Haze expected to linger until West Coast gets rain | VailDaily.com

Haze expected to linger until West Coast gets rain

Nicole Miller
Steamboat Pilot & Today
photo - sleeping giant mountain haze

Sleeping Giant is nearly obscured by haze, which is expected to linger until western wildfires get some rain.

STEAMBOAT SPRINGS — There are so many fires burning across the West, that it's hard to say exactly where the haze is coming from these days.

"There are probably about 50 to 100 wildfires burning out West right now," said Mike Charnick, a meteorologist with the National Weather Service in Grand Junction.

Smoke from fires burning in California, Colorado, Idaho, Oregon, Washington, Utah and even Canada is covering the western U.S. in haze, leading to frequent air quality health advisories.

The Colorado Department of Public Health and Environment issued an advisory Wednesday morning for a wide swath of western Colorado, including Routt County. The alert cautions residents, especially those with health concerns, to stay indoors, particularly when visibility is less than 5 miles.

Visibility at 9:30 a.m. Wednesday was about 10 miles, according to instruments at Steamboat Springs Airport.

SMOKE CAUSES HEALTH CONCERNS

The diminished air quality is particularly dangerous for those dealing with heart disease and respiratory illnesses and the very young and the elderly. Those individuals should avoid prolonged exposure or exertion.

Those living in areas where moderate to heavy smoke is present should also limit outdoor activity, keep windows closed in the car and at home and use the recycle air feature on car air conditioners.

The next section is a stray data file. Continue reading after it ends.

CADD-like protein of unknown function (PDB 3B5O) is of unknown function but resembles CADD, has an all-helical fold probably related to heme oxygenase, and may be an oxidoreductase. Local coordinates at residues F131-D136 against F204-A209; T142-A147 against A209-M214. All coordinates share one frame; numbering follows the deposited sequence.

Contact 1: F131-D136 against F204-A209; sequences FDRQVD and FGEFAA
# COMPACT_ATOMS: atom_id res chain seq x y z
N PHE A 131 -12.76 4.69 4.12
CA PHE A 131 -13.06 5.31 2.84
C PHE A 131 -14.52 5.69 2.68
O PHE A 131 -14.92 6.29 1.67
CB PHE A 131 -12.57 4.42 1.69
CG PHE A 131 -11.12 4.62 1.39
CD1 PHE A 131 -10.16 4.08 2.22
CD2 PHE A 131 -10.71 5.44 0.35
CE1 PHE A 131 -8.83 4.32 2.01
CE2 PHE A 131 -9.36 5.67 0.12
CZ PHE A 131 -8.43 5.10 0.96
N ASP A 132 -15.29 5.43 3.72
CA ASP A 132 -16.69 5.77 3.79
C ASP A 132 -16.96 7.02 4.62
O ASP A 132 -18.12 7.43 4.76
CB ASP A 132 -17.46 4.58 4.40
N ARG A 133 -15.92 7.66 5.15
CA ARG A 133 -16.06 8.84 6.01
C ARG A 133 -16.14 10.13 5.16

Smoke has reached unhealthy levels when visibility is less than 5 miles.

Source: Centers for Disease Control

In addition to high-level smoke from western wildfires, the Yampa Valley also is seeing smoke from fires closer to home.

"It's sort of a combination of two different sources for that smoke and haze that you're seeing up there," Charnick said. "For the stuff that's way up high … that's a variety of wildfires out West.

"Now there's some local sources, as well, for smoke," he said. "There's a few wildfires to the south and west of you guys."

Charnick said a southwesterly flow is bringing low-level smoke into the valley from the Cabin Lake Fire in Flat Tops Wilderness Area.

That same southwesterly flow is forecast to "transport a little bit of moisture up from the Four Corners" this afternoon, Charnick said. Higher terrain could see about one-quarter inch of rain.

"At the local level, we'll have a couple showers around in the next few days here that hopefully will help get some of the local (fires) under control," he said.

The haze is expected to continue at least for the next couple of weeks.

"Until the West Coast gets some rainfall on some of those fires out there, we're gonna at least continue to see that smoke coming in from out West," Charnick said.